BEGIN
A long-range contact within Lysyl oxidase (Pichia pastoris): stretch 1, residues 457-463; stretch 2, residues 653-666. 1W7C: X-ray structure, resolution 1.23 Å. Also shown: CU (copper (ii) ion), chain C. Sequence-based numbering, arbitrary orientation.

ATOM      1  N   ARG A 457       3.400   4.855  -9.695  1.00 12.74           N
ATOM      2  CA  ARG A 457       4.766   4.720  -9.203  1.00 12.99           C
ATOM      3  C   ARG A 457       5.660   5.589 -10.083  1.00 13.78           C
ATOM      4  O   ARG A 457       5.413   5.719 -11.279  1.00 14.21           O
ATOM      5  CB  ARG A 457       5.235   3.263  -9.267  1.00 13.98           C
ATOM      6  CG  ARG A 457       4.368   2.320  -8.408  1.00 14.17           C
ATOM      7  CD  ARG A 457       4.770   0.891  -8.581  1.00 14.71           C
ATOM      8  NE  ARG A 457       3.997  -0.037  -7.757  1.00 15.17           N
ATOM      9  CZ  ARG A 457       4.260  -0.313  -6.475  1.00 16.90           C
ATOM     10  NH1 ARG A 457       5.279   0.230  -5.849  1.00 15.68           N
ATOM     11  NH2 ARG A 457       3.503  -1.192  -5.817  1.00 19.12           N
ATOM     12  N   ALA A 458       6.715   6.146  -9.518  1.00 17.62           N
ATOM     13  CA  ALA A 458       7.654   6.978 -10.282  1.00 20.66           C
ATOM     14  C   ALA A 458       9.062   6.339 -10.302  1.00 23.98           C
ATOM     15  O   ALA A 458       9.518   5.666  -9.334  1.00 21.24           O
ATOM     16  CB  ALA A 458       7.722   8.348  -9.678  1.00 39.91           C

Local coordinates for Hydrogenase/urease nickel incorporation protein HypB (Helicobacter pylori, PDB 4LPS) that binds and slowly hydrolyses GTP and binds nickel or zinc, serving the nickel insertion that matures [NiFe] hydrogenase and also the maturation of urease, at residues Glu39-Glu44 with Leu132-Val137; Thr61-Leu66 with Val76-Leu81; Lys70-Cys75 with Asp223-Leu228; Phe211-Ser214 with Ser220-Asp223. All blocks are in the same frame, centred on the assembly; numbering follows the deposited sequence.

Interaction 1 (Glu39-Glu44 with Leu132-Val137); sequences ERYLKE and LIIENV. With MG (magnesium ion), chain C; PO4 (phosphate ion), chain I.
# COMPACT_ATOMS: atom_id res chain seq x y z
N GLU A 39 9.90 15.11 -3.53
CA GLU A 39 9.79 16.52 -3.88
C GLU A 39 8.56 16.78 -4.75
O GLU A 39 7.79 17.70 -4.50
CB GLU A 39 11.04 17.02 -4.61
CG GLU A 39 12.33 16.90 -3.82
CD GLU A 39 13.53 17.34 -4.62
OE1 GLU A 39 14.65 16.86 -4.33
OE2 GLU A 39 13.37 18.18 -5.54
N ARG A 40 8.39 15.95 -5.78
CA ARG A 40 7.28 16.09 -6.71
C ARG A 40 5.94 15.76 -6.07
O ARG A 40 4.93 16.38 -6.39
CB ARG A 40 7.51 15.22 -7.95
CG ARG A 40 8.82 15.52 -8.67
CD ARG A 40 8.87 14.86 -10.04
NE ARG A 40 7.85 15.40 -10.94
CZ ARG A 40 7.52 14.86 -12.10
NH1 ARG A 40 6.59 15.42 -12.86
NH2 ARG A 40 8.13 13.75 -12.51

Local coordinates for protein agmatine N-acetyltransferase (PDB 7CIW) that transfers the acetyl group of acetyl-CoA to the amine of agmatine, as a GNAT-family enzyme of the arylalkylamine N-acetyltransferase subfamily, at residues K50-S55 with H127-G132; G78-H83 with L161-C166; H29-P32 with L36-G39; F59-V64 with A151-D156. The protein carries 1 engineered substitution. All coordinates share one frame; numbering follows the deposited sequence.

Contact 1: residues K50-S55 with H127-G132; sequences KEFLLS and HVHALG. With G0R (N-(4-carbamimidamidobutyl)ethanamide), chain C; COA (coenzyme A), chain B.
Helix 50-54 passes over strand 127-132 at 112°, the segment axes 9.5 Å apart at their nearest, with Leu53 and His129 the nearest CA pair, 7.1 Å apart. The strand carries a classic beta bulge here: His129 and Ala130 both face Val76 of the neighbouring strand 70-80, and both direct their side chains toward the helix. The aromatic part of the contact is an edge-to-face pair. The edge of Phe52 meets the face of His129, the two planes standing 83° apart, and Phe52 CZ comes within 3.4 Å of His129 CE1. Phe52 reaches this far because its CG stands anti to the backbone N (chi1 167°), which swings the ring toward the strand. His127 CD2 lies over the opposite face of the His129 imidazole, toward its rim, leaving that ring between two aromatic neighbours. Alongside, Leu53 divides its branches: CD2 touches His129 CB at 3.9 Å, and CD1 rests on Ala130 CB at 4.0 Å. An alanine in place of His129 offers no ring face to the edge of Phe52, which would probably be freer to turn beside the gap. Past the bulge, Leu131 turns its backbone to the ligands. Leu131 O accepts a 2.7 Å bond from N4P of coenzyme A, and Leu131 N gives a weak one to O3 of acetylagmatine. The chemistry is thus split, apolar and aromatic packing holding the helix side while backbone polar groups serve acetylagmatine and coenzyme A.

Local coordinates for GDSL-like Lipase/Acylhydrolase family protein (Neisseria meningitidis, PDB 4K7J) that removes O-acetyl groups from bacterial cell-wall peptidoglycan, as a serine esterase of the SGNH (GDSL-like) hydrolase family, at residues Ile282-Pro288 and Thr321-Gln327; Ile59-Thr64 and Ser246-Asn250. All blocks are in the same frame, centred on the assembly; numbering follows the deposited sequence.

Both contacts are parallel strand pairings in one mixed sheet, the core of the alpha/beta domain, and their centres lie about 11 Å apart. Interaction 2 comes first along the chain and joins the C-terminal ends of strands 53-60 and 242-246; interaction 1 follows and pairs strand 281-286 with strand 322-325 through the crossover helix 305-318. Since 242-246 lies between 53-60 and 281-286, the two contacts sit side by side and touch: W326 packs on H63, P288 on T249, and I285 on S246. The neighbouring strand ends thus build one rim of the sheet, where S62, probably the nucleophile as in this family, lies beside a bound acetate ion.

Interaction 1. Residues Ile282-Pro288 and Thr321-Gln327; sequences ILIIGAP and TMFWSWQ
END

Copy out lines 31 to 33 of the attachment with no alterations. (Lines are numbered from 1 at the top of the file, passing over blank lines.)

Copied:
CA ARG A 40 7.28 16.09 -6.71
C ARG A 40 5.94 15.76 -6.07
O ARG A 40 4.93 16.38 -6.39